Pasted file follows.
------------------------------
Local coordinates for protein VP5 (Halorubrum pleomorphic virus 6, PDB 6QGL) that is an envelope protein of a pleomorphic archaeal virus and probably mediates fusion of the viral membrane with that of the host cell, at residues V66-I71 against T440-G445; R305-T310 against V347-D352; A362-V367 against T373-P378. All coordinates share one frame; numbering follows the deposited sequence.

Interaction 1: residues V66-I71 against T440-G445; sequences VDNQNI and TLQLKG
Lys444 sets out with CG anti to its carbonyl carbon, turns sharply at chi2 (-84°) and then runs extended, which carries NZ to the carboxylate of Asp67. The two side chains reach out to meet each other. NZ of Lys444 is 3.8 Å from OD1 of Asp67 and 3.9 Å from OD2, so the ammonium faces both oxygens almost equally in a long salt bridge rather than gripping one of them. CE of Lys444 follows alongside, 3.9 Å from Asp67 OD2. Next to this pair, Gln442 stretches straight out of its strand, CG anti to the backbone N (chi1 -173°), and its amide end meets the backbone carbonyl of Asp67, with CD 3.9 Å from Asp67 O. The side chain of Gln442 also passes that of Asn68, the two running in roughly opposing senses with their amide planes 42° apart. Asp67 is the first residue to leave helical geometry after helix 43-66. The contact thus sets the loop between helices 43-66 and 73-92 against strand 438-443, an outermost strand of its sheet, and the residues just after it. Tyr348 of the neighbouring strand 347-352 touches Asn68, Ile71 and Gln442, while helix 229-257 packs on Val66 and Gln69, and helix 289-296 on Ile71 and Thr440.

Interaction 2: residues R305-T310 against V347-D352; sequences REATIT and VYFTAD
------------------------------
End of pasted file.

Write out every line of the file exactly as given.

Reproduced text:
Local coordinates for protein VP5 (Halorubrum pleomorphic virus 6, PDB 6QGL) that is an envelope protein of a pleomorphic archaeal virus and probably mediates fusion of the viral membrane with that of the host cell, at residues V66-I71 against T440-G445; R305-T310 against V347-D352; A362-V367 against T373-P378. All coordinates share one frame; numbering follows the deposited sequence.

Interaction 1: residues V66-I71 against T440-G445; sequences VDNQNI and TLQLKG
Lys444 sets out with CG anti to its carbonyl carbon, turns sharply at chi2 (-84°) and then runs extended, which carries NZ to the carboxylate of Asp67. The two side chains reach out to meet each other. NZ of Lys444 is 3.8 Å from OD1 of Asp67 and 3.9 Å from OD2, so the ammonium faces both oxygens almost equally in a long salt bridge rather than gripping one of them. CE of Lys444 follows alongside, 3.9 Å from Asp67 OD2. Next to this pair, Gln442 stretches straight out of its strand, CG anti to the backbone N (chi1 -173°), and its amide end meets the backbone carbonyl of Asp67, with CD 3.9 Å from Asp67 O. The side chain of Gln442 also passes that of Asn68, the two running in roughly opposing senses with their amide planes 42° apart. Asp67 is the first residue to leave helical geometry after helix 43-66. The contact thus sets the loop between helices 43-66 and 73-92 against strand 438-443, an outermost strand of its sheet, and the residues just after it. Tyr348 of the neighbouring strand 347-352 touches Asn68, Ile71 and Gln442, while helix 229-257 packs on Val66 and Gln69, and helix 289-296 on Ile71 and Thr440.

Interaction 2: residues R305-T310 against V347-D352; sequences REATIT and VYFTAD